Alexander Mitchell: The Blind Engineer Who Gave Sight to Seafarers

May 1, 2019 0 comments

Sandbanks are a hazard to marine traffic. Often found near coastlines, near the mouth of a river and around ports, these shallow, submerged beds of sand keep changing their shape and position posing great navigation risk to ships. Because the sand tends to drift with the tides, it is difficult to anchor a warning lightship on a sandbank, much less get a firm foundation for a permanent lighthouse.

The problem of erecting a lighthouse on sandbanks and shoals greatly disturbed Alexander Mitchell (1780 – 1868), an Irish brick-maker who ran a successful brick-making business near Belfast. Belfast has a strong seafaring tradition, and Mitchell had no doubt heard many tragic tales of lives lost at sea and ships grounded on the mudflats. Mitchell decided to do something about it despite having no formal training in engineering, or lighthouse building. Remarkably, Alexander Mitchell was also blind.

Thomas Point Shoal Lighthouse

Thomas Point Shoal Lighthouse in the Chesapeake Bay, Maryland, United States, was erected in 1875 and still stands today. Photo credit: Mark/Flickr

Alexander Mitchell was born in 1780 in Dublin, the son of an Inspector-General of Army Barracks in Ireland, a duty that took him all over the country. At the age of seven, Alexander’s family moved to Pine Hill, near Belfast, where he got admission at the prestigious Belfast Academy. While learning arithmetic, geometry, and trigonometry at school, Alexander discovered his love for mathematics and he excelled at it.

Alexander’s eyesight had always been poor, but it became progressively worse as he became older. At age sixteen, he could no longer read. His family helped him in his studies as young Alexander’s world slowly spiraled into eternal darkness. At twenty-two, he went completely blind. By some accounts, Alexander’s loss of eyesight was due to a childhood infection of smallpox.

Despite his disability Mitchell was an outgoing and optimistic man. He married a neighbour’s daughter, against the wishes of his mother, and together they had five children. He also set up a successful brick manufacturing business in the Ballymacarrett area of Belfast that enabled him to buy many property around the city.

Mitchell had an active social life and entertained many guests at his home, including Thomas Romney Robinson, the astronomer, and George Boole, the famous mathematician. He acted so naturally in the presence of others that some people didn’t even know he was blind. He played whist and backgammon with them while an accomplice whispered the throw of the dice or the names of the cards.

Alexander Mitchell ran his brick-making business for 30 years, during which time he made many important contribution to the trade in the shape of several innovative developments to the process. In 1832, he retired from brick-making, and the following year, at the age of 52, patented the screw pile.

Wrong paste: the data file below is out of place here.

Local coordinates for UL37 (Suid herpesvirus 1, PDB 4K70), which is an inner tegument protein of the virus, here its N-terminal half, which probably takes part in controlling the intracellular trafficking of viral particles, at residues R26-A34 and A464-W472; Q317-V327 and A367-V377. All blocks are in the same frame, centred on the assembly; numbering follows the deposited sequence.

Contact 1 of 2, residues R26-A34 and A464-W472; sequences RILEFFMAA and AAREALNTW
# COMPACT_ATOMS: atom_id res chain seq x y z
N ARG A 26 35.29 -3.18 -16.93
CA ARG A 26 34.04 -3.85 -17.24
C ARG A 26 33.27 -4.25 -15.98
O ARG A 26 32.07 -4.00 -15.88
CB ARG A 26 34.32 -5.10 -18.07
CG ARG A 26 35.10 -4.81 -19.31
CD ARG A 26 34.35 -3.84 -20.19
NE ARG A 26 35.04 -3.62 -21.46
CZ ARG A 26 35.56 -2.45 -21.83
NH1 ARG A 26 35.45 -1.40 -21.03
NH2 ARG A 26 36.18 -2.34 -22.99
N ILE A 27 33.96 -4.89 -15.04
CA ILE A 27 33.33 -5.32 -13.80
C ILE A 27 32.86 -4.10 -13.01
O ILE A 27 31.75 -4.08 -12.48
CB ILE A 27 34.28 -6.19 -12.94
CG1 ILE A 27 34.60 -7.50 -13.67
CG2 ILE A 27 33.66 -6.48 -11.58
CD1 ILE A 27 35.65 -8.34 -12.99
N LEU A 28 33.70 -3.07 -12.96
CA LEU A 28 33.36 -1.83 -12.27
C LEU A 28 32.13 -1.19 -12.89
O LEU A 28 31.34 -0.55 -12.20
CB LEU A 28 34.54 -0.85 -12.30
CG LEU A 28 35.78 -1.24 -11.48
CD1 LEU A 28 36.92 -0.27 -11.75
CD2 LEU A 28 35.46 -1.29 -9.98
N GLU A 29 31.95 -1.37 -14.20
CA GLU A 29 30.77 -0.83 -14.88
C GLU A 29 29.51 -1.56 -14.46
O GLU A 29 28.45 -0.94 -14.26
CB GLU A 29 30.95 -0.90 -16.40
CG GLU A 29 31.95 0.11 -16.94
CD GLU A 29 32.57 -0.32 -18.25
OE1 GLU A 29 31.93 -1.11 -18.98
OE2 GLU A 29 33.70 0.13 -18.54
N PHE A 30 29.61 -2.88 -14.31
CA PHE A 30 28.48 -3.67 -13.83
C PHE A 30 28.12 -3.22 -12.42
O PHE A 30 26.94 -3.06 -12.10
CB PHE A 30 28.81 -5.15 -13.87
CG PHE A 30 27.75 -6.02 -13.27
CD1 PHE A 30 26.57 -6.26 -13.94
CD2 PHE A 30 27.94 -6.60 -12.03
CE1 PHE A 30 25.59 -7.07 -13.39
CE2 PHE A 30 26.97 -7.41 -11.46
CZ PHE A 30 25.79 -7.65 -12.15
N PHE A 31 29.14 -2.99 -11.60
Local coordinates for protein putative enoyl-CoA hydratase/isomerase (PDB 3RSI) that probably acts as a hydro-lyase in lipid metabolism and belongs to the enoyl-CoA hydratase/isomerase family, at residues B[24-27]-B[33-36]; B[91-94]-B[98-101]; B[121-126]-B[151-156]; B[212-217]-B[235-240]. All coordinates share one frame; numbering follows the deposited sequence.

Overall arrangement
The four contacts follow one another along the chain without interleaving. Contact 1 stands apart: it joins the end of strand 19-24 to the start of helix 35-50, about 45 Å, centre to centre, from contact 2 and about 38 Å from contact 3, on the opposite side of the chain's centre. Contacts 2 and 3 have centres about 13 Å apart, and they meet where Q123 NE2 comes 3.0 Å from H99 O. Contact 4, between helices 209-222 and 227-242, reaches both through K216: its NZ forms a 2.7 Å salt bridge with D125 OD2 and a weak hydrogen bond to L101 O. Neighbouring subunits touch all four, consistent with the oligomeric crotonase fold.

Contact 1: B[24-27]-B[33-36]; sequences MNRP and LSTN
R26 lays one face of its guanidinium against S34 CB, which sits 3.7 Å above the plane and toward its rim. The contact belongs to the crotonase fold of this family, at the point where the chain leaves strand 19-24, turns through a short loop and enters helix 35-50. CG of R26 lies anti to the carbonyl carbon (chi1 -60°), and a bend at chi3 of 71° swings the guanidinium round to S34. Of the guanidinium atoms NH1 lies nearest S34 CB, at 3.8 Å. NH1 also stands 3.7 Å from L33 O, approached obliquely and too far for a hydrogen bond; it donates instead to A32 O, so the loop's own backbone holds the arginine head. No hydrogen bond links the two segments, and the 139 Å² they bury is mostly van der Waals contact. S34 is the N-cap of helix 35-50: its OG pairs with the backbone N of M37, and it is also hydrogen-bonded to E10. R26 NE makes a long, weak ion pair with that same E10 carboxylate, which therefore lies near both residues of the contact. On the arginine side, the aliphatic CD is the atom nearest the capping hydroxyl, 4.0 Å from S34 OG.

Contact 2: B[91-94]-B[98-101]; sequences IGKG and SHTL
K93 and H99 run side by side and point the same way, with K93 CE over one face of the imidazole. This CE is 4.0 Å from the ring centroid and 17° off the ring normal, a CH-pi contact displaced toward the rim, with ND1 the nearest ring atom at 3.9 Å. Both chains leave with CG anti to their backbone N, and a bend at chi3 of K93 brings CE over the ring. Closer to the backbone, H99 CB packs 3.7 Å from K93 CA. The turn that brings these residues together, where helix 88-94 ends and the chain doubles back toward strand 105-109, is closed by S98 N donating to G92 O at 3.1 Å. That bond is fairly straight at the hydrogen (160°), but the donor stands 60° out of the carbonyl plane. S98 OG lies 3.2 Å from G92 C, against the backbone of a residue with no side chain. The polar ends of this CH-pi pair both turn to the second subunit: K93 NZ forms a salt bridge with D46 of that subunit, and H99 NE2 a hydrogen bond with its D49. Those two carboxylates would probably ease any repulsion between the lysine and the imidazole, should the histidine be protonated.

Mitchell's solution was simple—instead of hammering iron piles straight into the soft mud or clay to make a foundation, they were to be screwed in place. Each pile was to have propeller-like blades attached on one end that would allow them to be twisted into place like a giant corkscrew.

screw pile lighthouse

To test his invention, Mitchell secretly rowed out to a sandbank in Belfast Lough with his son John, then aged nineteen, and screwed down a screw pile, leaving the top end showing above water. Early next morning, he returned to find it still firmly fixed in position. After a second successful trial of his invention, he went to London and had the screw pile patented.

Mitchell had to wait another five years before he could convince Trinity House, the body then responsible for British and Irish lighthouses, the merits of his invention, and in 1838, the first screw-pile lighthouse was erected at Maplin Sands in the Thames estuary. This was quickly followed by another lighthouse at Morecambe Bay in 1839. By the turn of the next century, hundreds of screw-pile lighthouses went up all over the British Isles and in North America. Mitchell personally supervised the construction of several, travelling to the site where they were being erected. He would be seen climbing ladders and scaffolding on half-built lighthouse, oblivious to the dangers. At times, he would fall into the sea, but come up again cool and collected.

maplin screw pile lighthouse

The success of the screw pile allowed Mitchell to expand his contracting activities to other areas such as the building of piers and bridges as far away as India.

Today screw-piles are still widely used for a variety of building applications from lighthouses to rail, telecommunications, roads, and numerous other industries where fast installation is required. Most industries use screw pile foundations due to the cost efficiencies and reduced environmental impact. Screwing the foundations in the ground means that there is less soil displacement so excess soil does not need to be transported from the site, saving on transportation costs and reducing the carbon footprint of the project.

Alexander Mitchell was elected member of the Institution of Civil Engineers in 1848, and received the Telford Medal the following year for a paper on his invention. He died at the age of 88 at his home near Belfast in 1868.

maplin screw pile lighthouse model

Model of the Maplin lighthouse at London’s Science Museum.

Seven Foot Knoll Lighthouse

Seven Foot Knoll Lighthouse in the Chesapeake Bay, Maryland, was another screw pile lighthouse. The lighthouse was decommissioned in 1997 and transferred to the Baltimore Maritime Museum where it stands today.

Middle Bay Lighthouse

Middle Bay Lighthouse is screw-pile lighthouse. The structure is located offshore from Mobile, Alabama, in the center of Mobile Bay. Photo credit: Harley Flowers/Flickr


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